For more information on Bruce Alexander’s study and a better understanding of addiction, listen to Johann Hari’s TED Talk, “Everything you think you know about addiction is wrong.”

Drug Categories

The effects of all psychoactive drugs occur through their interactions with our endogenous neurotransmitter systems. There are many psychoactive drugs, and their relationships are shown in Figure 1. Drugs can act as agonists or antagonists of a given neurotransmitter system. An agonist facilitates the activity of a neurotransmitter system, and antagonists impede neurotransmitter activity.

The main categories of drugs are depressants, stimulants, and hallucinogens. You will learn more about these types of drugs in the coming pages.

Four main drug categories are identified by differently colored circles showing overlaps: the four main drug categories are “antipsychotics,” “stimulants,” “depressants,” and “hallucinogens.” The circle titled “Antipsychotics” includes the drug names “Haldol,” “Risperdal,” and “Seroquel.” The circle titled “Stimulants” contains a subcircle titled “Psychmotor stimulants” with the drug names “Amphetamines,” “Khat,” “Ritalin,” and “Cocaine.” The “Stimulants” circle contains another subcircle titled “Methylxanthines” with the drug names “Caffeine,” “Theophylline,” and “Theobromine.” The circle titled “Depressants” contains a subcircle titled “Sedative Hypnotics” with the drug names “Alcohol,” “Barbituates,” “Ether,” and “GHB”; within that circle is a subcircle titled “Minor tranquilizers” with the drug names “Ativan,” “Valium,” and “Xanax.” “Nicotine” falls in the overlap between the “Stimulants” and “Depressants” circles. The circle titled “Depressants” also contains a subcircle titled “Narcotic Analgesics” with the drug names “Opium,” “Codeine,” “Morphine,” “Heroin,” and “DXM.” “DXM” falls in the overlap between the “Depressants” circle and the “Dissociatives” subcircle of the “Hallucinogens” circle. The circle titled “Hallucinogens” contains a subcircle labeled “Dissociatives” including the drug names ”Ketamine,” “PCP,” “Nitrous,” “Amanitas,” and “Salvinorum.” Within that subcircle, “Ketamine,” “PCP,” and “Nitrous” overlap with with the “depressants” circle The circle titled “Hallucinogens” also contains a subcircle titled “Psychadelics” including the drug names “MDMA,” “Mescaline,” “LSD,” “Psilocybin,” “AMT,” “DMT,” and “Ibogaine.” Within that subcircle, “MDMA,” “Mescaline,” “LSD,” “Psilocybin,” and “AMT” fall within the overlap between the “Hallucinogens” and “Stimulants” circles. “Ibogaine” falls within the overlap between the “Psychadelics” and “Dissociatives” subcircles. Outside of all subcircles, “Marijuana” falls within the overlap between the “Stimulants,” “Depressants,” and “Hallucinogens” circles.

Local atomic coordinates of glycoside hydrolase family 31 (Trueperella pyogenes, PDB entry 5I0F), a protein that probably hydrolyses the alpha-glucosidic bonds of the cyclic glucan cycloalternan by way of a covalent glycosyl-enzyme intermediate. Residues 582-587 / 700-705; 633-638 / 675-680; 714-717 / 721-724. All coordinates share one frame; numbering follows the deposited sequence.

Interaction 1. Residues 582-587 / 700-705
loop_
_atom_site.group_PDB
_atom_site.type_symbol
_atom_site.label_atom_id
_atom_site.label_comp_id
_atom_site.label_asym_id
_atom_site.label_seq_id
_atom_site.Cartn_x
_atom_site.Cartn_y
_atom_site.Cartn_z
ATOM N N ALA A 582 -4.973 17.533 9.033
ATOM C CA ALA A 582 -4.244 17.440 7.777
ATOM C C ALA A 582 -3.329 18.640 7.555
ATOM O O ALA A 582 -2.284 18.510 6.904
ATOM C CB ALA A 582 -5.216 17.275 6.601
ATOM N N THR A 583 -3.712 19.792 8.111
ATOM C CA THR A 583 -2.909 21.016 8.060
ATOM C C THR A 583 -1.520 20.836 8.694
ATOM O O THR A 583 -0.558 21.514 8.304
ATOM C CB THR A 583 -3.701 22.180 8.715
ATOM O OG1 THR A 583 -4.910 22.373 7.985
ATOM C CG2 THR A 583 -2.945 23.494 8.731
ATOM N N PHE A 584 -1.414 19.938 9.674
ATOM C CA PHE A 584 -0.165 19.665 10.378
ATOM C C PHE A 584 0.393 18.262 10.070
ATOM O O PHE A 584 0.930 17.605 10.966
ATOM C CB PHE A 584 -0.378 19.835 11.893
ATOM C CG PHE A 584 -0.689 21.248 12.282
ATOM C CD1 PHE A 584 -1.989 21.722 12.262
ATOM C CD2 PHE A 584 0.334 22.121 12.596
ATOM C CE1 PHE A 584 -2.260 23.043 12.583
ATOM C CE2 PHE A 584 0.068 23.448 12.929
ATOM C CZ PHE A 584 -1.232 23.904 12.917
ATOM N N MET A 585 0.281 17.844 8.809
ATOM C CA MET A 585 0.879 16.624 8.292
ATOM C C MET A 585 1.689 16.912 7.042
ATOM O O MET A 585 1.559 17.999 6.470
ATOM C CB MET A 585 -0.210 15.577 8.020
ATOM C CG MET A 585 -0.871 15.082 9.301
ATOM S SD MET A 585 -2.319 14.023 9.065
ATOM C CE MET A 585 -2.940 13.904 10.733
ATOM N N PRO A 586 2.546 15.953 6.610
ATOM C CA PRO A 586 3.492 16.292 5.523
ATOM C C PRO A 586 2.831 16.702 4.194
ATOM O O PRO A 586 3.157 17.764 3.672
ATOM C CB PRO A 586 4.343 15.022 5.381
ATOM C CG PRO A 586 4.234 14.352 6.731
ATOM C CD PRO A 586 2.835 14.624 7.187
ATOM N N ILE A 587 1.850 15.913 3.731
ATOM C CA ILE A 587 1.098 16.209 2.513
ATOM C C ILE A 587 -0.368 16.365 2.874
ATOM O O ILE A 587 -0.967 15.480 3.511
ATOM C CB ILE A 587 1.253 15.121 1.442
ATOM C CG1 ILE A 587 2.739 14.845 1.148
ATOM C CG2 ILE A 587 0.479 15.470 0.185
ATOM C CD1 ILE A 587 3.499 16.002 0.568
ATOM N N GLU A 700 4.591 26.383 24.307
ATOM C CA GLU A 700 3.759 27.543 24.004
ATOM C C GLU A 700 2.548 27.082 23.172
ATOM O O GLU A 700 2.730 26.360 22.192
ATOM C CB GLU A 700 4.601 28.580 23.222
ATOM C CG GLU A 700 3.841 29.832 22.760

Figure 1. This figure illustrates various drug categories and overlap among them. (credit: modification of work by Derrick Snider)

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depressant: drug that tends to suppress central nervous system activity

hallucinogen: one of a class of drugs that results in profound alterations in sensory and perceptual experiences, often with vivid hallucinations

physical dependence: changes in normal bodily functions that cause a drug user to experience withdrawal symptoms upon cessation of use

psychoactive drugs: chemical substances that alters brain functioning, causing changes to consciousness, perception, mood, and thoughts

psychological dependence: emotional, rather than a physical, need for a drug that may be used to relieve psychological distress

stimulant: drug that tends to increase overall levels of neural activity, including caffeine, nicotine, amphetamines, and cocaine

substance use disorder: DSM-5 diagnosis for those who show a compulsive pattern of drug use associated with both physical and psychological dependence

tolerance: state of requiring increasing quantities of the drug to gain the desired effect

withdrawal: variety of negative symptoms experienced when drug use is discontinued